Can GPT-4 Outsmart Wall Street Stock Pickers?

I provided a large language model with last year's market outlook reports and asked it to generate aggressive growth portfolios. Next, I backtested the portfolios against historical market data. Here are the results.

We know from past research that GPT-4 beats other models in forecasting stock price movements based on news sentiment.

In this article, I am investigating its stock-picking abilities. As a usual disclaimer, this article is not investment advice, merely an academic exercise.

The question I am asking is whether GPT-4 can generate reasonable investment portfolios given a description of the current market environment. I call this retrieval-augmented portfolio generation (RAPG).

Today is the end of January, the time when Chief Investment Officers at asset management firms publish their investment outlooks for the year ahead. Their reports are usually well-researched and informative but rarely actionable. It's the responsibility of stock pickers and asset managers to turn them into investment portfolios.

Large language models are good at extracting insights from long texts and synthesizing knowledge by making connections across domains and concepts.

Can we ask GPT-4 to read an investment outlook report from a wealth management firm and generate a reasonable investment portfolio?

To answer this question, I picked four of last year’s, January 2023, investment outlook reports from respected wealth management firms. I fed each document to GPT-4 and asked the model to generate an aggressive growth portfolio based on the information contained in the document.

GPT-4 training data was cut off in April 2023, so there is some risk of lookahead bias in the model’s judgement. I could not use older versions of the model due to their context size limitations.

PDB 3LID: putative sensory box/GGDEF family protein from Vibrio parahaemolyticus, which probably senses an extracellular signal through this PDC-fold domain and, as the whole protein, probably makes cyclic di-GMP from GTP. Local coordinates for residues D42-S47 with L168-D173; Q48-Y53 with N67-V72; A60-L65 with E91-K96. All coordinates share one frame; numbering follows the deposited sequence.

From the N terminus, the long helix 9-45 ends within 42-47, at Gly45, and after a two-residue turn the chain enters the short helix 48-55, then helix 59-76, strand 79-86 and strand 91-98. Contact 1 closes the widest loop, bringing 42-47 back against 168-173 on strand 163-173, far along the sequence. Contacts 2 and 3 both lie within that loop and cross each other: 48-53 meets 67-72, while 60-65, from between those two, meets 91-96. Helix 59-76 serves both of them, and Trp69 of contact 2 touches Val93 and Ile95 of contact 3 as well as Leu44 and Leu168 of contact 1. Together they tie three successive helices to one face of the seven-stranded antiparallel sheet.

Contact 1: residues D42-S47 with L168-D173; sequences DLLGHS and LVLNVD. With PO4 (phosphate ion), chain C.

Here is the PyAQ script that was used to generate the portfolios:

https://github.com/cherevik/rapg/blob/main/generate_portfolios.yml

The script uses the self-consistency chain of thought prompting approach. It instructs the model to think step-by-step and do the following:

  1. Identify major trends in the market environment described in the report
  2. Use these insights to develop several aggressive investment hypotheses
  3. Translate the hypotheses into an aggressive growth investment portfolio

For consistency, the script generates five such portfolios and takes their average. See the “count: 5” setting in the generate activity of the PyAQ script.

To estimate the quality of the model’s stock-picking ability, I back tested the portfolios against last year’s stock data. The results are in the chart below.

Among the four portfolios, two delivered below-the-market performance, and two beat the market, one of them quite spectacularly. The ones that underperformed the market still delivered positive returns.

Next, I wanted to see how consistent the model was in making its recommendations. In other words, how similar were the results of the five portfolios the model generated based on one investment outlook report?

Here are the results for variations of the second portfolio.

As you can see, all five variations were rather consistent in their performance.

What was in this one report that made this particular portfolio perform so well?

Apparently, this was the only report, out of the four, that mentioned Artificial Intelligence as a major trend that would impact the market in 2023. As a result, GPT-4 constructed a portfolio that was overweight on NVDA, MSFT, and GOOGL.

You can find the portfolios generated by the model and the Python notebook that I used to analyze them at this link:

https://github.com/cherevik/rapg/tree/main

So, to answer our original question, based on our back-of-the-envelope investigation, retrieval-augmented portfolio generation (RAPG) does hold some promise.

An investment outlook report that provided prescient insight and conviction enabled the model to generate an impactful portfolio. Reports that lacked similar insight but delivered competent analysis resulted in portfolios that performed on par with the market. 

This leads us to the next question.

Can a large language model assist humans in generating prescient insight and conviction?

Stay tuned …  

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